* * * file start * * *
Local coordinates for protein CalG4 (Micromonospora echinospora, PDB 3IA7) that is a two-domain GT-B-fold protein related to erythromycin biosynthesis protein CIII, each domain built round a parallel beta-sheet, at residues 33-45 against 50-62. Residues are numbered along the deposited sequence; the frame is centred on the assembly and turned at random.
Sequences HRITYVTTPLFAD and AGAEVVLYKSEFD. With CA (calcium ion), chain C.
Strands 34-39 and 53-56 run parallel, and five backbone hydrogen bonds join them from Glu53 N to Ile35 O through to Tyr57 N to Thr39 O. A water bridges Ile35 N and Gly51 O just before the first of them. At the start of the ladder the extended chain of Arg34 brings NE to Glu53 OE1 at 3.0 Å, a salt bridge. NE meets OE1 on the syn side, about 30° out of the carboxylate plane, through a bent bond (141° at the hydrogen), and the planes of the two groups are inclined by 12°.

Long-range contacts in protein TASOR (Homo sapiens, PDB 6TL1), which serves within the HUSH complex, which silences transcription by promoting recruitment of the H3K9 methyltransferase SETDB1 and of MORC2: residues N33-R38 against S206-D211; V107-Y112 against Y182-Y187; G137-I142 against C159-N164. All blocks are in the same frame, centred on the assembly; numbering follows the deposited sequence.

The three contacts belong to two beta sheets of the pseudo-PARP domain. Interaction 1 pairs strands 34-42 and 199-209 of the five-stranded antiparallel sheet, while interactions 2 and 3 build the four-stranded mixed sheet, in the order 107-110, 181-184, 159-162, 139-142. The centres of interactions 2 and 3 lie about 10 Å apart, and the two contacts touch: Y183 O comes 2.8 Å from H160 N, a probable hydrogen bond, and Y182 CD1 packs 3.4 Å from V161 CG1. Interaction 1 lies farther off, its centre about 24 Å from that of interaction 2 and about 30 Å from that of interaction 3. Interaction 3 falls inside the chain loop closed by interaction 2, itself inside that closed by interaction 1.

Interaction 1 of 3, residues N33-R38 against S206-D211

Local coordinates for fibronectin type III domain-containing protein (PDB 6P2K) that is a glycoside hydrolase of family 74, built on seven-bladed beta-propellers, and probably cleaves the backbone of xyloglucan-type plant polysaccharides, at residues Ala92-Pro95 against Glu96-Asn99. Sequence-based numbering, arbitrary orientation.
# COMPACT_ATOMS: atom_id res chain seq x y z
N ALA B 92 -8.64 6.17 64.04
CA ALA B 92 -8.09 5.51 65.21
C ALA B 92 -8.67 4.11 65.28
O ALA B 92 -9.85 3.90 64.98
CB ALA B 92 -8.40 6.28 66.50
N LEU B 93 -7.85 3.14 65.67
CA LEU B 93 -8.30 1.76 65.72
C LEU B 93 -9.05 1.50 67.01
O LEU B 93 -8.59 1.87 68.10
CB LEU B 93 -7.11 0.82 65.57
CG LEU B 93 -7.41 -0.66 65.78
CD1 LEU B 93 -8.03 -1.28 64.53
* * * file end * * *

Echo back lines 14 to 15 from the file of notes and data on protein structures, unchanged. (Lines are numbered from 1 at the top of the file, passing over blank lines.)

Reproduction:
N LEU B 93 -7.85 3.14 65.67
CA LEU B 93 -8.30 1.76 65.72